Stigma and Discrimination

According to AVERT:

AIDS-related stigma refers to the prejudice and discrimination directed at people living with HIV/AIDS (PLWHA), and the groups and communities that they are associated with. It can result in people living with HIV and AIDS being rejected from their community, shunned, discriminated against or even physically hurt.

AIDS stigma and discrimination have been seen all over the world, although they manifests themselves differently between countries, communities, religious groups and individuals. They are often seen alongside other forms of stigma and discrimination, such as racism, homophobia or misogyny and can be associated with behaviours often considered socially unacceptable such as prostitution or drug use.

Stigma directed at PLWHA not only makes it more difficult for people trying to come to terms with and manage their illness on a personal level, but it also interferes with attempts to fight the AIDS epidemic as a whole. On a national level, the stigma associated with HIV can deter governments from taking fast, effective action against the epidemic, whilst on a personal level it can make individuals reluctant to access HIV testing, treatment and care.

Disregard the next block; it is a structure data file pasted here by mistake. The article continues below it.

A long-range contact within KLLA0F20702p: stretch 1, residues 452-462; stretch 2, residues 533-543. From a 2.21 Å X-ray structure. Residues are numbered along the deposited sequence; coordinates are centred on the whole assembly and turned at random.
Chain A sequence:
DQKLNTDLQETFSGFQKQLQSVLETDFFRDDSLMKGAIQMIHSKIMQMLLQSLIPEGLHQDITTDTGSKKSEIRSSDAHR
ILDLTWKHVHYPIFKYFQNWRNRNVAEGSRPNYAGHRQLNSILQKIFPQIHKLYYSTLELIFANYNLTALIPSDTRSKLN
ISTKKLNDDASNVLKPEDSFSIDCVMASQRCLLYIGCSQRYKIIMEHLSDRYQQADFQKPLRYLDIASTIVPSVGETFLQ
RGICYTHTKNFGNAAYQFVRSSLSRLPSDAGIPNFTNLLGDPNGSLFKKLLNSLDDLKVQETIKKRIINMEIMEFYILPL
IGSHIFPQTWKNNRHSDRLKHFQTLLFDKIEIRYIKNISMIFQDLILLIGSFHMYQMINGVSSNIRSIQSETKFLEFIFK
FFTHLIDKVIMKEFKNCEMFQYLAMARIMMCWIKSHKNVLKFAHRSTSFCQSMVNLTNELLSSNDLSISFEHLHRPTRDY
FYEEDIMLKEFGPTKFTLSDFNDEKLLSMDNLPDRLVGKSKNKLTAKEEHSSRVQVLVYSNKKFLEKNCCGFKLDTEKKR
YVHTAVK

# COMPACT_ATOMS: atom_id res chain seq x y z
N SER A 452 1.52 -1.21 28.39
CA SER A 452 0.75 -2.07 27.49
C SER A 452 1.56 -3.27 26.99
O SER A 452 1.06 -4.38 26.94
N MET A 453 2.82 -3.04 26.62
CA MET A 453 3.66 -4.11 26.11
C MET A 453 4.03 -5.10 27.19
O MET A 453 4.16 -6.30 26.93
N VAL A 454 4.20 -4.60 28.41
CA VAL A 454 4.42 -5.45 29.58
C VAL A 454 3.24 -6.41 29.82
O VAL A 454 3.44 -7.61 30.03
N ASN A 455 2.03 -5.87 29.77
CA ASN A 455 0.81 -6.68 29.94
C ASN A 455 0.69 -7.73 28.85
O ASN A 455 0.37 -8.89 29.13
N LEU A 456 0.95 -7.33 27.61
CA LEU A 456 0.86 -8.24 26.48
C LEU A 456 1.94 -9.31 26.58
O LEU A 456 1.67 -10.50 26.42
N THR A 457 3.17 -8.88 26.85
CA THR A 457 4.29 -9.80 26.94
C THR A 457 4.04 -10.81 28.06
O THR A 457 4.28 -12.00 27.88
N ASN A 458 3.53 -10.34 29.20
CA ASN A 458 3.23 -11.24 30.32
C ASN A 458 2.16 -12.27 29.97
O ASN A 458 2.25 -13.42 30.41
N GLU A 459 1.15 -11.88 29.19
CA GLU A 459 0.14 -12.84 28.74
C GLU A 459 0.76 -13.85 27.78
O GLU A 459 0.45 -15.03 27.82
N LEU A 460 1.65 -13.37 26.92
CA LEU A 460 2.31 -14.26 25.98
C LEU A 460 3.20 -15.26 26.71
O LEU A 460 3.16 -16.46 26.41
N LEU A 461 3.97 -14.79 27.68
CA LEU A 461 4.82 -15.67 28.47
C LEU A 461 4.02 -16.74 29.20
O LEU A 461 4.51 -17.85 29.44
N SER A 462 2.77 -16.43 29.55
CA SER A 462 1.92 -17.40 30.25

UN Secretary-General Ban Ki Moon says:

"Stigma remains the single most important barrier to public action. It is a main reason why too many people are afraid to see a doctor to determine whether they have the disease, or to seek treatment if so. It helps make AIDS the silent killer, because people fear the social disgrace of speaking about it, or taking easily available precautions. Stigma is a chief reason why the AIDS epidemic continues to devastate societies around the world" - 1

Read more on the AVERT website....

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